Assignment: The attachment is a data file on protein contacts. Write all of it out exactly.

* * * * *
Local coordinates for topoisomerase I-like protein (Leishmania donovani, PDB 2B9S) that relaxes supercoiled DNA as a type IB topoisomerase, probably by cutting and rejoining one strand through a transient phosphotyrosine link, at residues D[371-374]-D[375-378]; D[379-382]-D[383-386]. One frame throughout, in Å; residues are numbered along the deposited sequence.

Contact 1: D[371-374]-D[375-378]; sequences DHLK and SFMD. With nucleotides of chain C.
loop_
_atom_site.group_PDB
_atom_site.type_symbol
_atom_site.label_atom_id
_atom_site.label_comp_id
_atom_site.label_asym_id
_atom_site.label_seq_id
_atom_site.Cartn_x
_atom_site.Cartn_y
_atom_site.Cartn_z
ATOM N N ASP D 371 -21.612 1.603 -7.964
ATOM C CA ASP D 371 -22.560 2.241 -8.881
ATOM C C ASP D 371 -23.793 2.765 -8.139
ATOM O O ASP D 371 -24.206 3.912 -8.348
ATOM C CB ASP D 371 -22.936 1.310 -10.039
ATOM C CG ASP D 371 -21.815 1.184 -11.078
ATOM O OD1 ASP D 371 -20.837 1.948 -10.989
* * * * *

Local coordinates for topoisomerase I-like protein (Leishmania donovani, PDB 2B9S) that relaxes supercoiled DNA as a type IB topoisomerase, probably by cutting and rejoining one strand through a transient phosphotyrosine link, at residues D[371-374]-D[375-378]; D[379-382]-D[383-386]. One frame throughout, in Å; residues are numbered along the deposited sequence.

Contact 1: D[371-374]-D[375-378]; sequences DHLK and SFMD. With nucleotides of chain C.
loop_
_atom_site.group_PDB
_atom_site.type_symbol
_atom_site.label_atom_id
_atom_site.label_comp_id
_atom_site.label_asym_id
_atom_site.label_seq_id
_atom_site.Cartn_x
_atom_site.Cartn_y
_atom_site.Cartn_z
ATOM N N ASP D 371 -21.612 1.603 -7.964
ATOM C CA ASP D 371 -22.560 2.241 -8.881
ATOM C C ASP D 371 -23.793 2.765 -8.139
ATOM O O ASP D 371 -24.206 3.912 -8.348
ATOM C CB ASP D 371 -22.936 1.310 -10.039
ATOM C CG ASP D 371 -21.815 1.184 -11.078
ATOM O OD1 ASP D 371 -20.837 1.948 -10.989